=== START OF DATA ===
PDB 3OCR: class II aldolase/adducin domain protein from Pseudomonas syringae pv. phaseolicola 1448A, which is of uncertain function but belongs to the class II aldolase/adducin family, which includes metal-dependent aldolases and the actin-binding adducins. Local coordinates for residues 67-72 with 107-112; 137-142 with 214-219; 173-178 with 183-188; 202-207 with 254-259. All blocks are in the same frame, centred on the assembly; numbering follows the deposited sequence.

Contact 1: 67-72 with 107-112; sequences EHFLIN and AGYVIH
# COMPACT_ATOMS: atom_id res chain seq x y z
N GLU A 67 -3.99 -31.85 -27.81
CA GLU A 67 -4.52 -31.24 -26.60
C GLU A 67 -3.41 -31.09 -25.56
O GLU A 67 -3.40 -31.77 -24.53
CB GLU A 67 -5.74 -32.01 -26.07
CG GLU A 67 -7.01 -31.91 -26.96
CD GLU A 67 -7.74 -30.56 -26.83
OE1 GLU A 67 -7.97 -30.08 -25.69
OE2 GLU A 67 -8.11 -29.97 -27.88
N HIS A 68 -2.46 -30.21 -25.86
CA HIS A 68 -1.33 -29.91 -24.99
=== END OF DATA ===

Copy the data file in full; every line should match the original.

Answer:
PDB 3OCR: class II aldolase/adducin domain protein from Pseudomonas syringae pv. phaseolicola 1448A, which is of uncertain function but belongs to the class II aldolase/adducin family, which includes metal-dependent aldolases and the actin-binding adducins. Local coordinates for residues 67-72 with 107-112; 137-142 with 214-219; 173-178 with 183-188; 202-207 with 254-259. All blocks are in the same frame, centred on the assembly; numbering follows the deposited sequence.

Contact 1: 67-72 with 107-112; sequences EHFLIN and AGYVIH
# COMPACT_ATOMS: atom_id res chain seq x y z
N GLU A 67 -3.99 -31.85 -27.81
CA GLU A 67 -4.52 -31.24 -26.60
C GLU A 67 -3.41 -31.09 -25.56
O GLU A 67 -3.40 -31.77 -24.53
CB GLU A 67 -5.74 -32.01 -26.07
CG GLU A 67 -7.01 -31.91 -26.96
CD GLU A 67 -7.74 -30.56 -26.83
OE1 GLU A 67 -7.97 -30.08 -25.69
OE2 GLU A 67 -8.11 -29.97 -27.88
N HIS A 68 -2.46 -30.21 -25.86
CA HIS A 68 -1.33 -29.91 -24.99